Give Thanks for Good Health!

You can make healthier choices without missing out on your Thanksgiving favorites.


Mashed potatoes, stuffing, sweet potatoes, casseroles, turkey, gravy, cranberry sauce, creamy green beans, pies and more pies…it can be confusing to determine which traditional Thanksgiving foods support good health. While one day of splurging will not ruin the benefits of an otherwise healthy dietary pattern, approaching the annual feast armed with knowledge and a plan can help you enjoy your favorites, maximize the good, and reduce any guilt (and heartburn) that may follow.

The Healthy Foods Spectrum. When we talk about how “healthy” a food is (or is not), we are talking about the combination of nutrients, processing, and other characteristics that particular food provides and how these influence the body. Whether or not a food or beverage is “good for us” depends on the balance of these positives and negatives, what other food or beverage it is being compared to, and how it fits into your overall dietary pattern. Leafy greens, for example, are packed with beneficial bioactive compounds like vitamins, minerals, and fiber, but if they are cooked with a large amount of blood-pressure-raising salt, they become a less healthy choice. Dressing a salad of these greens with plant oil, on the other hand, increases healthy fat intake and your ability to absorb certain vitamins. 

Whole and minimally processed fruits, vegetables, nuts, seeds, legumes, whole grains, herbs and spices, yogurt, and seafood are on the “healthy” end of the spectrum. Dishes that feature these ingredients will be healthier choices than those that are made predominantly of refined flour and/or have high amounts of added sugar or salt. 

The healthfulness of a given food also depends on how it compares to other foods. For example: High intake of refined carbohydrates and added sugars is clearly associated with increased risk for cardiometabolic diseases. A piece of apple pie is made up primarily of these unhealthy ingredients, but it also has the vitamins, minerals, and fiber from the apples. Apple pie is not a “health food,” but it might rank a bit higher than, say, white bread or a sugar sweetened beverage.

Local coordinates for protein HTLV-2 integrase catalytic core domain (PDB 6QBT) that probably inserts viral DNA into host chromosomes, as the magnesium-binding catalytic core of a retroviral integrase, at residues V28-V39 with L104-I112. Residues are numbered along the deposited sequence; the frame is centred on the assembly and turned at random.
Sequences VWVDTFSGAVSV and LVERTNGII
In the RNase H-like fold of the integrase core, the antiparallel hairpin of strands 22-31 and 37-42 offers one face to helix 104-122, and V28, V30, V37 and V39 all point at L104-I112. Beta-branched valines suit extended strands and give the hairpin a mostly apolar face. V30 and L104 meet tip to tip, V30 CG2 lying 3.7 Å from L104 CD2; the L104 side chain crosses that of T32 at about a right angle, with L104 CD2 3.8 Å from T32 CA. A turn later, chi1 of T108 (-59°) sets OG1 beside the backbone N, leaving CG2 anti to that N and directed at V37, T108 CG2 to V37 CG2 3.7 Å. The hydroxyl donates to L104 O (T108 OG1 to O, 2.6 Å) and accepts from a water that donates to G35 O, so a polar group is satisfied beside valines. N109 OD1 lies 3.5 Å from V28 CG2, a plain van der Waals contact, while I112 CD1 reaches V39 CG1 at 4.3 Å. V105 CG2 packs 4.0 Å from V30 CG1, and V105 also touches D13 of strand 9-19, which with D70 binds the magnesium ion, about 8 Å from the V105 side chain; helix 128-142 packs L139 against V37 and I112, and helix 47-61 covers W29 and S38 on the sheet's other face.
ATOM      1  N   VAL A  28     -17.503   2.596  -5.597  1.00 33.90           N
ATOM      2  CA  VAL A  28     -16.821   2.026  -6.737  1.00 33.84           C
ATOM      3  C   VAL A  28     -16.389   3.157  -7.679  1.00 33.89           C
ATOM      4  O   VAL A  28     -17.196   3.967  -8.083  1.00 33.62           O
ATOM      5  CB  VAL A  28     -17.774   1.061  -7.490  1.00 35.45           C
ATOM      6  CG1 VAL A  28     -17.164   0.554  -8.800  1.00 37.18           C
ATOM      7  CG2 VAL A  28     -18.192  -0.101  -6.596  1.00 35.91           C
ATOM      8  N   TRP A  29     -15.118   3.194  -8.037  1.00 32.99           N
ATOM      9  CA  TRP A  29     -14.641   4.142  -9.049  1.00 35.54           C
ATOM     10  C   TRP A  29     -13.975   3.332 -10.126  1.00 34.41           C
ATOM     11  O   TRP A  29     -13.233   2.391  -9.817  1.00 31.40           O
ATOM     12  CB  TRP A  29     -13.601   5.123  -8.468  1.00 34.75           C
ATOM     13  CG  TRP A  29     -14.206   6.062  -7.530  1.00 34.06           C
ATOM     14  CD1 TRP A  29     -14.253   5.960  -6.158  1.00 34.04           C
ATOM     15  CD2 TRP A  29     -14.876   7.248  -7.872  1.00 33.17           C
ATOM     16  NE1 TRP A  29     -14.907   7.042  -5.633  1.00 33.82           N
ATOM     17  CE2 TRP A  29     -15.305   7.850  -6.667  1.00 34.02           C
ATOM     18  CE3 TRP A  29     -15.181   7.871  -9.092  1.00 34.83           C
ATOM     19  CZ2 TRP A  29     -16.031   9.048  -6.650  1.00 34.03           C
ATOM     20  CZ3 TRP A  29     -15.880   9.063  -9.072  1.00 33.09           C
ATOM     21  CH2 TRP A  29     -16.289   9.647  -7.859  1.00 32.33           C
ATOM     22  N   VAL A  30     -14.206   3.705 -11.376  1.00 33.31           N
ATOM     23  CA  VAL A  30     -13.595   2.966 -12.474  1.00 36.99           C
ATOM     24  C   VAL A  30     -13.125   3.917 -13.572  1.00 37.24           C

One can use this idea of a “healthy foods spectrum” to make dietary choices that are better, even if they are not the best. “Cranberry sauce and pumpkin pie are often loaded with added sugar,” says Dariush Mozaffarian, MD, DrPH, dean for policy at the Friedman School and editor-in-chief of Tufts Health & Nutrition Letter, “but they actually have more beneficial bioactive compounds and fiber from the fruit than white potatoes and bread.” Be careful to keep things in perspective: the fiber, vitamins, and minerals in a piece of pumpkin pie make it a better choice than some foods, but it doesn’t come close to the healthfulness of a piece of fruit or roasted vegetable.

What to Do. Thinking of foods as being on a healthfulness spectrum can help you make better choices from the options on the table. You can also use the concept of a healthy foods spectrum to make traditional dishes a little healthier: Make those sweet potatoes with less sugar and top with pecans instead of marshmallow; use crunchy slivered almonds instead of crispy fried onions on the green beans; add extra veggies to that stuffing (and use corn bread and/or whole wheat bread in place of the white bread cubes); add herbs and spices in place of some salt; and cook with plant oils instead of butter. Consider baking crustless pies and using oats and chopped nuts for a crunchy topping. If tweaking a less-than-healthy familiar favorite would detract from the joy and comfort it brings, manage your portion size instead. Focus on your favorite dishes that you rarely get on other days of the year or those you enjoy the most. An additional strategy is to load your plate first with salad, roasted veggies, baked squash, and other healthy dishes—and then add a few of the less healthy options. You are not the only one trying to watch what you eat this holiday season. If you are preparing the meal or bringing a dish to a gathering, a healthy—or healthier—option is likely to be much appreciated (even if it’s not 100 percent traditional).

Try these tips to make healthier choices this Thanksgiving:

  • Use the Spectrum: make better choices, even if they are not the best.
  • Make dishes a little healthier: Use the concept of a healthy foods spectrum to tweak traditional favorites.
  • Don’t overindulge: Take small portions and eat mindfully, chewing slowly and savoring the taste. Pay attention to your body’s signals that you have had enough and save that second helping for another day.
  • Choose thoughtfully: Consider skipping the dishes on the table that are less special to you.
  • Offer alternatives: There are likely others who would appreciate healthy—or healthier—options.

Remember, an occasional splurge does not ruin an otherwise healthy dietary pattern. You can get back on track the next day.




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